• Assisting clients with growing state data security mandates to safeguard personal information, including steering clients through detailed risk assessments and converting those assessments into practical “best practice” risk management solutions, including written information security programs (WISPs). Related work includes compliance advice concerning FTC Act, Regulation S-P, GLBA, and New York Reg. 500.
  • Advising clients about best practices for electronic communications, including in social media, as well as when communicating under a “bring your own device” (BYOD) or “company owned personally enabled device” (COPE) environment.
  • Conducting various levels of privacy and data security training for executives and employees
  • Supports organizations through mergers, acquisitions, and reorganizations with regard to the handling of employee and customer data, and the safeguarding of that data during the transaction.
  • Representing organizations in matters involving inquiries into privacy and data security compliance before federal and state agencies including the HHS Office of Civil Rights, Federal Trade Commission, and various state Attorneys General.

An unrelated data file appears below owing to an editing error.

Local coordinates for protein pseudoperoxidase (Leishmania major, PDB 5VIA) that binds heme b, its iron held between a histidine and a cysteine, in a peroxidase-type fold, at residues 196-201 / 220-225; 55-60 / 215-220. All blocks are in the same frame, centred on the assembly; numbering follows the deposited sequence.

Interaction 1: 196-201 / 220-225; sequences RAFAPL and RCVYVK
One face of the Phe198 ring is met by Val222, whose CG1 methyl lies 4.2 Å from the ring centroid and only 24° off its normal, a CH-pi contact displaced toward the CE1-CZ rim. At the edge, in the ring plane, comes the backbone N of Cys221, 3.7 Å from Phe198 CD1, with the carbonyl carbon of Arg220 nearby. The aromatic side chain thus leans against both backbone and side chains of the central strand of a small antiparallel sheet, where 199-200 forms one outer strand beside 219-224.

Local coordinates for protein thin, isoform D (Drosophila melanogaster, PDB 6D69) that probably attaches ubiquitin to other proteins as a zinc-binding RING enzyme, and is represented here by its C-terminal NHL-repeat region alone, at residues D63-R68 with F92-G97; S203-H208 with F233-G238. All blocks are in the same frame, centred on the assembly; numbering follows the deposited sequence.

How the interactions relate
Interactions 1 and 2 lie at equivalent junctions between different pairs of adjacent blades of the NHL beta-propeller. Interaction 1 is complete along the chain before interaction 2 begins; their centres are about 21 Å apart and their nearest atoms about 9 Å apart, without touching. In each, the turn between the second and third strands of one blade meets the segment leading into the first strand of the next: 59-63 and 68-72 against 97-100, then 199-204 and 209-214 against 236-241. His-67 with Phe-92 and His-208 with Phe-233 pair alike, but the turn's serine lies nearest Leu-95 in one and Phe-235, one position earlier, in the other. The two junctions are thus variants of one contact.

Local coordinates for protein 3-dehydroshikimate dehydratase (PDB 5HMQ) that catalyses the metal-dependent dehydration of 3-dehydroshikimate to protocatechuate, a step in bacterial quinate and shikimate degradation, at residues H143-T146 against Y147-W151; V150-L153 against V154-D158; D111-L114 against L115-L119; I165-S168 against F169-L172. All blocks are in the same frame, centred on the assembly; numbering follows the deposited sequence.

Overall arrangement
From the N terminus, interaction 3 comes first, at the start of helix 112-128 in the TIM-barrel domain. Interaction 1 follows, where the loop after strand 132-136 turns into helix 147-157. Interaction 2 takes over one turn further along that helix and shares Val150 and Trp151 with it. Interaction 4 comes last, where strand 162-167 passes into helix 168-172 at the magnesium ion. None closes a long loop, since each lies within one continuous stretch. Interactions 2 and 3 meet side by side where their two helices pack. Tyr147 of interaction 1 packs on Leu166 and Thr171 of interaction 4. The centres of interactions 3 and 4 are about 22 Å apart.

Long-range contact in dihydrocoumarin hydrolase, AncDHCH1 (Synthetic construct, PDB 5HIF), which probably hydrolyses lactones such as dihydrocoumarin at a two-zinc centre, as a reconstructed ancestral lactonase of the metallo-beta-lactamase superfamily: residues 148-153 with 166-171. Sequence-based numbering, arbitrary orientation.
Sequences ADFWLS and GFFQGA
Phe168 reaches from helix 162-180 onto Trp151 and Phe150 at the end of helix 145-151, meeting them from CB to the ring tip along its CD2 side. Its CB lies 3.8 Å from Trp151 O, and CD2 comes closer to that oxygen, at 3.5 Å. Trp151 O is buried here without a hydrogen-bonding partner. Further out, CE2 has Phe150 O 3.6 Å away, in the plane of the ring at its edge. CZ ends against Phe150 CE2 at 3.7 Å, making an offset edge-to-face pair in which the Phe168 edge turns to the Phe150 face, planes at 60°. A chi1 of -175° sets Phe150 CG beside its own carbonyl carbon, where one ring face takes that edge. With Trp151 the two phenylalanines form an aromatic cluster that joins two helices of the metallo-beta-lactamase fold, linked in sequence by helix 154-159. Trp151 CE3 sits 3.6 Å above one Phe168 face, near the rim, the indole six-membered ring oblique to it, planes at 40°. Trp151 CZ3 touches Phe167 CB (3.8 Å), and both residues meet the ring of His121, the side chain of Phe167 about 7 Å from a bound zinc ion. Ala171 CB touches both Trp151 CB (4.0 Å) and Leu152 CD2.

Benefits counseling experience – Joe’s work in the benefits counseling area covers many areas of employee benefits law. Below are some examples of that work:

  • As part of the Firm’s Health Care Reform Team, he advises employers and plan sponsors regarding the establishment, administration and operation of fully insured and self-funded health and welfare plans to comply with ERISA, IRC, ACA/PPACA, HIPAA, COBRA, ADA, GINA, and other related laws.
  • Guiding clients through the selection of plan service providers, along with negotiating service agreements with vendors to address plan compliance and operations, while leveraging data security experience to ensure plan data is safeguarded.
  • Counsels plan sponsors on day-to-day compliance and administrative issues affecting plans.
  • Assists in the design and drafting of benefit plan documents, including severance and fringe benefit plans.
  • Advises plan sponsors concerning employee benefit plan operation, administration and correcting errors in operation.

Joe speaks and writes regularly on current employee benefits and data privacy and cybersecurity topics and his work has been published in leading business and legal journals and media outlets, such as The Washington Post, Inside Counsel, Bloomberg, The National Law Journal, Financial Times, Business Insurance, HR Magazine and NPR, as well as the ABA Journal, The American Lawyer, Law360, Bender’s Labor and Employment Bulletin, the Australian Privacy Law Bulletin and the Privacy, and Data Security Law Journal.

Joe served as a judicial law clerk for the Honorable Laura Denvir Stith on the Missouri Court of Appeals.